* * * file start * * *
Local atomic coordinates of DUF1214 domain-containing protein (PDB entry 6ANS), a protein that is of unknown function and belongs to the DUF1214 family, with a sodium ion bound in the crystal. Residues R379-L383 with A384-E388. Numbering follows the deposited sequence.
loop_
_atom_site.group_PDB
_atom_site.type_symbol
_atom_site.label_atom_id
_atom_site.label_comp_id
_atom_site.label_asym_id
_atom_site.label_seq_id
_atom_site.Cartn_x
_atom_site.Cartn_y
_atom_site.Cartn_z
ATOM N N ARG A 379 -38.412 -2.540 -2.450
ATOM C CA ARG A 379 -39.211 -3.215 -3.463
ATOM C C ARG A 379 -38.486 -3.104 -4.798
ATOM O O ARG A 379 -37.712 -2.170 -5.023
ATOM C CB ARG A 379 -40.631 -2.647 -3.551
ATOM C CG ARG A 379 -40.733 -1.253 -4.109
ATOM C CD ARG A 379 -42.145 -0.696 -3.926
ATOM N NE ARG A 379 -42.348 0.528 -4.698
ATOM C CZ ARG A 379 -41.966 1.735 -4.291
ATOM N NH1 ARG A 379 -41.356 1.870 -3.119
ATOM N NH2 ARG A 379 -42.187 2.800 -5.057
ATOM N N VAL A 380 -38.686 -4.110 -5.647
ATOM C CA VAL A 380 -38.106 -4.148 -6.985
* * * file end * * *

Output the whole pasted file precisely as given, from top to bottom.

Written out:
Local atomic coordinates of DUF1214 domain-containing protein (PDB entry 6ANS), a protein that is of unknown function and belongs to the DUF1214 family, with a sodium ion bound in the crystal. Residues R379-L383 with A384-E388. Numbering follows the deposited sequence.
loop_
_atom_site.group_PDB
_atom_site.type_symbol
_atom_site.label_atom_id
_atom_site.label_comp_id
_atom_site.label_asym_id
_atom_site.label_seq_id
_atom_site.Cartn_x
_atom_site.Cartn_y
_atom_site.Cartn_z
ATOM N N ARG A 379 -38.412 -2.540 -2.450
ATOM C CA ARG A 379 -39.211 -3.215 -3.463
ATOM C C ARG A 379 -38.486 -3.104 -4.798
ATOM O O ARG A 379 -37.712 -2.170 -5.023
ATOM C CB ARG A 379 -40.631 -2.647 -3.551
ATOM C CG ARG A 379 -40.733 -1.253 -4.109
ATOM C CD ARG A 379 -42.145 -0.696 -3.926
ATOM N NE ARG A 379 -42.348 0.528 -4.698
ATOM C CZ ARG A 379 -41.966 1.735 -4.291
ATOM N NH1 ARG A 379 -41.356 1.870 -3.119
ATOM N NH2 ARG A 379 -42.187 2.800 -5.057
ATOM N N VAL A 380 -38.686 -4.110 -5.647
ATOM C CA VAL A 380 -38.106 -4.148 -6.985